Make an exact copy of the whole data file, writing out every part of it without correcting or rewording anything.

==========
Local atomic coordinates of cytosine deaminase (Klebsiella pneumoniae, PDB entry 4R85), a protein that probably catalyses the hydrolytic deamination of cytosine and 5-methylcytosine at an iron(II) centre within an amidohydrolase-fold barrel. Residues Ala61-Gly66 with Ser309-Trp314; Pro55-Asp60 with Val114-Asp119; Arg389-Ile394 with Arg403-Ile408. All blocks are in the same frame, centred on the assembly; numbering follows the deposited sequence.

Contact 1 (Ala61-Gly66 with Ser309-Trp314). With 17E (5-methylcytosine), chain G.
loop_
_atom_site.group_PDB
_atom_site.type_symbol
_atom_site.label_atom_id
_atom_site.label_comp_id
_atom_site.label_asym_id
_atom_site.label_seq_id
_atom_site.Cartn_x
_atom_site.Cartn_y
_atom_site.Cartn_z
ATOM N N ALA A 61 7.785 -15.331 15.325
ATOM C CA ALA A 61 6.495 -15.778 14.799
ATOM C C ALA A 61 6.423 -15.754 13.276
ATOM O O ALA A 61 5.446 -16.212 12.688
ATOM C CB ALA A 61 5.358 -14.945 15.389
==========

Local atomic coordinates of cytosine deaminase (Klebsiella pneumoniae, PDB entry 4R85), a protein that probably catalyses the hydrolytic deamination of cytosine and 5-methylcytosine at an iron(II) centre within an amidohydrolase-fold barrel. Residues Ala61-Gly66 with Ser309-Trp314; Pro55-Asp60 with Val114-Asp119; Arg389-Ile394 with Arg403-Ile408. All blocks are in the same frame, centred on the assembly; numbering follows the deposited sequence.

Contact 1 (Ala61-Gly66 with Ser309-Trp314). With 17E (5-methylcytosine), chain G.
loop_
_atom_site.group_PDB
_atom_site.type_symbol
_atom_site.label_atom_id
_atom_site.label_comp_id
_atom_site.label_asym_id
_atom_site.label_seq_id
_atom_site.Cartn_x
_atom_site.Cartn_y
_atom_site.Cartn_z
ATOM N N ALA A 61 7.785 -15.331 15.325
ATOM C CA ALA A 61 6.495 -15.778 14.799
ATOM C C ALA A 61 6.423 -15.754 13.276
ATOM O O ALA A 61 5.446 -16.212 12.688
ATOM C CB ALA A 61 5.358 -14.945 15.389